Faith, Hope and Charity Name Plate

We don't know how the image of a cross, an anchor and a heart became associated with martyred saints in Christianity, but they did. Over time they even worked their way into the tattoo business. The cross stands for faith; the anchor is for hope, and the heart for charity. When looking back at old time flash, especially from Europe, these designs were popular.

The story goes that three young girls, Faith, Hope and Charity were martyred in Rome early in the second century AD. As with many religious stories, accurate historical information is minimal.

Faith Hope and Charity have become virtues that represent the foundation of the Christian religion. Some people refer to Paul the Apostle’s writing in the World English Bible, 1 Corinthians 13:13 when talking about Faith, Hope and Charity. That bible verse goes, “But now abide faith, hope, love, these three; but the greatest of these is love.” This wording was changed in the King James Version of the Bible, “And now abideth faith, hope, charity, these three; but the greatest of these is charity.” I am not a big student of the bible but I have never understood how the words of the Bible get changed.

Religious images have always made up a large part of classic designs in the tattoo world. As tattoo flash, Faith, Hope and Charity have many different design versions. Sometimes one element of the design will be emphasized over the other; often the lettering Faith Hope and Charity will be part of the design. To make matters more confusing, Faith Hope and Charity may be abbreviated as F.H.C. This was often thought to be the initials of the tattooist doing the sheet. In early Christian art the cross was disguised as an anchor; probably because of the discrimination the Christians faced. In American flash, the anchor, cross and heart are more likely to be seen separate.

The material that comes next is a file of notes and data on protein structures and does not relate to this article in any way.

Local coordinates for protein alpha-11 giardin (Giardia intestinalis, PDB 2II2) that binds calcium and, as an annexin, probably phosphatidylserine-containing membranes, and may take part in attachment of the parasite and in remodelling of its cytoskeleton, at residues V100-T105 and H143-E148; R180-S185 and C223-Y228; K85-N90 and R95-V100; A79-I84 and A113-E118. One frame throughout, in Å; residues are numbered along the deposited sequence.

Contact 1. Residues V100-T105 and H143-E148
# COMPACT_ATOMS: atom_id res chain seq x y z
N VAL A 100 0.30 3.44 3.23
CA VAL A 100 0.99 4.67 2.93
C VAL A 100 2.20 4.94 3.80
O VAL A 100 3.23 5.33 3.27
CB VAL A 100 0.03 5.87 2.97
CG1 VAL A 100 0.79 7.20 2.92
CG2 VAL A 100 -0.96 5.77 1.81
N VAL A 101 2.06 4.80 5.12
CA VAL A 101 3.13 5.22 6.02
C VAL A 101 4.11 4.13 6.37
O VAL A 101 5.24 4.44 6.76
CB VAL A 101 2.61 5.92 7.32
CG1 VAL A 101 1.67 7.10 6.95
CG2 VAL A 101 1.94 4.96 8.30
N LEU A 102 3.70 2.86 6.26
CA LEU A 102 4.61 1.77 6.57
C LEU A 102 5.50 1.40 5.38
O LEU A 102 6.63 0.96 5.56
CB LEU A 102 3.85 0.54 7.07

Many sheets of flash in Gippi Rondinella's Collection from India, Italy and other countries in Europe show quaint drawings of Faith, Hope and Charity. Gippi himself started tattooing in the 1970s and amassed a great collection of flash from early European tattooists. He shared this flash with the Archive many years ago and we are proud to show some of them to you.

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